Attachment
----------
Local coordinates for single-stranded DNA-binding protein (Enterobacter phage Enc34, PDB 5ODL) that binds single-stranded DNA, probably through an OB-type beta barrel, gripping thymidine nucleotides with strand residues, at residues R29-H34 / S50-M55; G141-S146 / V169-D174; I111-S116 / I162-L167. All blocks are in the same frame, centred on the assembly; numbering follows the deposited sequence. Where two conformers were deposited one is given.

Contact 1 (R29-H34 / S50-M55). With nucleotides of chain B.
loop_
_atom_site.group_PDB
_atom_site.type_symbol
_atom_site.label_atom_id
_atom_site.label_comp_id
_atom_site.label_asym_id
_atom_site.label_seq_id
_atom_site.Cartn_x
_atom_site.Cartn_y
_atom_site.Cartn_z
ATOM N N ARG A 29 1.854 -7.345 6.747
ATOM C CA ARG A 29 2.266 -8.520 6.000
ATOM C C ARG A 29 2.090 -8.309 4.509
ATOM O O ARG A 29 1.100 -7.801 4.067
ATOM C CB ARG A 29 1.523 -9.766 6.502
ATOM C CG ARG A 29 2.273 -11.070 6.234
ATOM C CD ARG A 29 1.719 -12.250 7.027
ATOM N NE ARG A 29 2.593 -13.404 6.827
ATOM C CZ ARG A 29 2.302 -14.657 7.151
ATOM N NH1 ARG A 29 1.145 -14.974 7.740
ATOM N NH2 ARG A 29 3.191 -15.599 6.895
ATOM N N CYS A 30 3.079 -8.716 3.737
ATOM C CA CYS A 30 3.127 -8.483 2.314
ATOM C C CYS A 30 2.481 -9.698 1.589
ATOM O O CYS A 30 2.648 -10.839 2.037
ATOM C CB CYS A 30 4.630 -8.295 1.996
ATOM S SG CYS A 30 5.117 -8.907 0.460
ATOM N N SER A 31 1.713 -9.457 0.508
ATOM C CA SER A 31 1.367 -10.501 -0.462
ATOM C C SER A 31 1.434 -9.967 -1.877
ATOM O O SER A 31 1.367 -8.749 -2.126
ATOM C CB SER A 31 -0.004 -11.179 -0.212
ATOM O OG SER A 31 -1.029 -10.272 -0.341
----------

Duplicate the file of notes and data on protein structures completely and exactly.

Local coordinates for single-stranded DNA-binding protein (Enterobacter phage Enc34, PDB 5ODL) that binds single-stranded DNA, probably through an OB-type beta barrel, gripping thymidine nucleotides with strand residues, at residues R29-H34 / S50-M55; G141-S146 / V169-D174; I111-S116 / I162-L167. All blocks are in the same frame, centred on the assembly; numbering follows the deposited sequence. Where two conformers were deposited one is given.

Contact 1 (R29-H34 / S50-M55). With nucleotides of chain B.
loop_
_atom_site.group_PDB
_atom_site.type_symbol
_atom_site.label_atom_id
_atom_site.label_comp_id
_atom_site.label_asym_id
_atom_site.label_seq_id
_atom_site.Cartn_x
_atom_site.Cartn_y
_atom_site.Cartn_z
ATOM N N ARG A 29 1.854 -7.345 6.747
ATOM C CA ARG A 29 2.266 -8.520 6.000
ATOM C C ARG A 29 2.090 -8.309 4.509
ATOM O O ARG A 29 1.100 -7.801 4.067
ATOM C CB ARG A 29 1.523 -9.766 6.502
ATOM C CG ARG A 29 2.273 -11.070 6.234
ATOM C CD ARG A 29 1.719 -12.250 7.027
ATOM N NE ARG A 29 2.593 -13.404 6.827
ATOM C CZ ARG A 29 2.302 -14.657 7.151
ATOM N NH1 ARG A 29 1.145 -14.974 7.740
ATOM N NH2 ARG A 29 3.191 -15.599 6.895
ATOM N N CYS A 30 3.079 -8.716 3.737
ATOM C CA CYS A 30 3.127 -8.483 2.314
ATOM C C CYS A 30 2.481 -9.698 1.589
ATOM O O CYS A 30 2.648 -10.839 2.037
ATOM C CB CYS A 30 4.630 -8.295 1.996
ATOM S SG CYS A 30 5.117 -8.907 0.460
ATOM N N SER A 31 1.713 -9.457 0.508
ATOM C CA SER A 31 1.367 -10.501 -0.462
ATOM C C SER A 31 1.434 -9.967 -1.877
ATOM O O SER A 31 1.367 -8.749 -2.126
ATOM C CB SER A 31 -0.004 -11.179 -0.212
ATOM O OG SER A 31 -1.029 -10.272 -0.341